Study results about the health effects of sugar-sweetened beverages depends on who funds the research.
Do sugar-sweetened beverages like soft drinks and fruit drinks cause obesity and diabetes?
The answer may depend on who funds the research asking the question.
An analysis of 60 studies found 26 out of 26 papers that failed to find a link between sugar-sweetened beverages and obesity or diabetes were funded by industry sources, compared to one industry-funded study out of the 34 that did find a connection.
Researchers analysed published studies from January 2001 through July 2016, excluding studies sponsored by competing industries like dairy and bottled water.
Regulations, taxes and nutrition guidance hinge on whether these drinks contribute to health problems while opponents are keeping to question whether the drinks are to blame, the study team writes in the Annals of Internal Medicine.
"If it were truly controversial, you would expect some of the independently funded studies would not find associations," said Dr. Dean Schillinger, lead author of the analysis, from the University of California, San Francisco.
"This industry seems to be manipulating contemporary scientific processes to create controversy and advance their business interests at the expense of the public's health," the researchers write.
Schillinger is biassed and partial, argued by the American Beverage Association (ABA) in a statement, which represents the non-alcoholic beverage industry in the United States.
The ABA countered that he is a paid expert for the City of San Francisco in a suit challenging a law that would require health warning label on advertisements for sugar-sweetened beverages.
Schillinger told that he would not be serving as an expert in the suit if the ABA and other organisations did not challenge the law.
"I can thank them for being paid," he added.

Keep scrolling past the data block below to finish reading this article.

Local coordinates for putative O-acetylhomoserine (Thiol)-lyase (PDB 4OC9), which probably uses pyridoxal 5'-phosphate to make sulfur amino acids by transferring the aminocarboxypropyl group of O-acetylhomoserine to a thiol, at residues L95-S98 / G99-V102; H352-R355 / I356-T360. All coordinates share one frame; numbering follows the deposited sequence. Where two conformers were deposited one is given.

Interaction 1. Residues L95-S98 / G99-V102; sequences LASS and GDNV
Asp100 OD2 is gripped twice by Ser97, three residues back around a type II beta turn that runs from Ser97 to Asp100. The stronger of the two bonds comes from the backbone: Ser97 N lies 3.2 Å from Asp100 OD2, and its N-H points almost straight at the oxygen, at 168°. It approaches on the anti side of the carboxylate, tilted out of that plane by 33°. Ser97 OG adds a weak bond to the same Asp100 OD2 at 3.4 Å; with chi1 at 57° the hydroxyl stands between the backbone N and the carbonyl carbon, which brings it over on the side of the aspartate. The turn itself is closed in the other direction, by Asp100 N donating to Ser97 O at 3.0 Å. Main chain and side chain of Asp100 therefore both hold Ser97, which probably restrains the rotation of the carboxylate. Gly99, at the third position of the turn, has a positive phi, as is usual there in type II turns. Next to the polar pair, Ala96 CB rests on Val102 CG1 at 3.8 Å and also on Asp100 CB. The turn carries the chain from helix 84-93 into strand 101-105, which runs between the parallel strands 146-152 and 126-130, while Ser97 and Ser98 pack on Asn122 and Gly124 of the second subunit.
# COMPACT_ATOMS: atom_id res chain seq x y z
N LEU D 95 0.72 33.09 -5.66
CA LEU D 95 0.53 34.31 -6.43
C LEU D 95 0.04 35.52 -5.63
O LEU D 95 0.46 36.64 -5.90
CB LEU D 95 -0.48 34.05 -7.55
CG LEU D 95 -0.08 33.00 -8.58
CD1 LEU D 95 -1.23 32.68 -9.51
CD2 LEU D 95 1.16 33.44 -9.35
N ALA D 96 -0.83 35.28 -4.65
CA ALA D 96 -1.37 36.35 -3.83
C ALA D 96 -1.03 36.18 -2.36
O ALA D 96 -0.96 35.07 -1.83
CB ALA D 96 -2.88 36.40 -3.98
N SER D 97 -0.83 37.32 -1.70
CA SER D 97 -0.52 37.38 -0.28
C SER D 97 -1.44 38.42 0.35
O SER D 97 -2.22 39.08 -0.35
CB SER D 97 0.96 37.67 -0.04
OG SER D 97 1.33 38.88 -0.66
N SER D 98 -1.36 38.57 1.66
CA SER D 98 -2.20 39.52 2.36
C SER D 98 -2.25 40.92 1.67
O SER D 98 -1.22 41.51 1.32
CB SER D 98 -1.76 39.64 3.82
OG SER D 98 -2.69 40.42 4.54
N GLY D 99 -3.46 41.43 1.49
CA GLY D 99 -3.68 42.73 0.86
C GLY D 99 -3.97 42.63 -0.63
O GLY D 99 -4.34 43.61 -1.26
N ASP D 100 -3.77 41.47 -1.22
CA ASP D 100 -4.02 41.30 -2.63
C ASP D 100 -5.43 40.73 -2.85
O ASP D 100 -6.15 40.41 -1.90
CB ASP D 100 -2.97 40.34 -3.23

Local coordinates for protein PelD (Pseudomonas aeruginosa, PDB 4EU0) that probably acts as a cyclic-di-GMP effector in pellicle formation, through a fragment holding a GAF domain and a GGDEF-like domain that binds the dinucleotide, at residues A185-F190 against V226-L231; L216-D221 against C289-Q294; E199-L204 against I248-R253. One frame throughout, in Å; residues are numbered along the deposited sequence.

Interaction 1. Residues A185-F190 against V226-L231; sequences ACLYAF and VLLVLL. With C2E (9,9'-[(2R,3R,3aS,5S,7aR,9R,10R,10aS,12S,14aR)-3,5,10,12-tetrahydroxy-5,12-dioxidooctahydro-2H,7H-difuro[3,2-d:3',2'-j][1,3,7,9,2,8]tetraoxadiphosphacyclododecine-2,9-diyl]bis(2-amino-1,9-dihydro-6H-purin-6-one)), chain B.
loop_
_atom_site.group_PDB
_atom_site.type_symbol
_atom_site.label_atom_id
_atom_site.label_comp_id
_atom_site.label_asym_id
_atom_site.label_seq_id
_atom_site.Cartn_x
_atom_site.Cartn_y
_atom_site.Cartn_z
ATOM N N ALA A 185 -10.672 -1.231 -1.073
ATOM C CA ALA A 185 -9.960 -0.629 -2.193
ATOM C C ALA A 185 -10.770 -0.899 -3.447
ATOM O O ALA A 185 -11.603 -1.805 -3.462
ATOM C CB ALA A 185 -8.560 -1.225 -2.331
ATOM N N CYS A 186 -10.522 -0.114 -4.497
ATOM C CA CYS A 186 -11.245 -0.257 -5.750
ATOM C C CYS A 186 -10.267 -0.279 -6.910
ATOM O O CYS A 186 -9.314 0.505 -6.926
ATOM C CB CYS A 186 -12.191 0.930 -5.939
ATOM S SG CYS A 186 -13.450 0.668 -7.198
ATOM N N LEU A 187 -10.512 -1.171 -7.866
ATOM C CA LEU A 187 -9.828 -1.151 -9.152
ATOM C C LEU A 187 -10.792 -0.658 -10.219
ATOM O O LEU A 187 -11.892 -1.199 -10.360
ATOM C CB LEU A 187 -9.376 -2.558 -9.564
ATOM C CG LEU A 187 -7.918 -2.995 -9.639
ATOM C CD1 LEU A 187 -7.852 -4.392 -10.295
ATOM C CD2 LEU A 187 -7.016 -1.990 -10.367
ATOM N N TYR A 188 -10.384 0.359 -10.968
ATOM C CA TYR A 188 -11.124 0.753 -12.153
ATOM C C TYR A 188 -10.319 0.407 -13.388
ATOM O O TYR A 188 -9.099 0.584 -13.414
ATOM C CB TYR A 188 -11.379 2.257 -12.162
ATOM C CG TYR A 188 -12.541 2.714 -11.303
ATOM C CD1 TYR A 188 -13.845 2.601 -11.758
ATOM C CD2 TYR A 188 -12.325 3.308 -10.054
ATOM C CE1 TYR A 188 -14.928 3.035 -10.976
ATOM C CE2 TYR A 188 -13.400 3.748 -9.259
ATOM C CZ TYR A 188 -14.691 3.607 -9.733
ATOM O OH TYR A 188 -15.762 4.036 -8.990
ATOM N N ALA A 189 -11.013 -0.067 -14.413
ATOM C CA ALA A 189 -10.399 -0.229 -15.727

The industry has the right and responsibility to engage in scientific research, the ABA said.
"The research we fund adheres to the highest standards of integrity for scientific inquiry based on recognised standards by prominent research institutions," the statement reads.
"It contributes to the body of scientific knowledge, meets the needs of regulatory agencies and enables consumers to make informed decisions."
The ABA argued that that the new analysis is an opinion piece meant to influence people in areas near San Francisco and Boulder, Colorado, where soda taxes will be up for a vote next week.
"I don't care if there is a tax or not a tax," Schillinger said.
"I don't benefit from that, but what I care about is that all my patients in clinic today had diabetes."
The results of the new analysis confirm what previous research found, said Marion Nestle, the Paulette Goddard Professor of Nutrition, Food Studies and Public Health at New York University in New York City.
Nestlé who wasn't involved in the new analysis said "Big surprise, they found what everybody else has found,"
"If an industry is paying for it or a food company is paying for it, it's reason for scepticism," Nestle said. Hopefully those results will be replicated by someone without a vested interest, she said.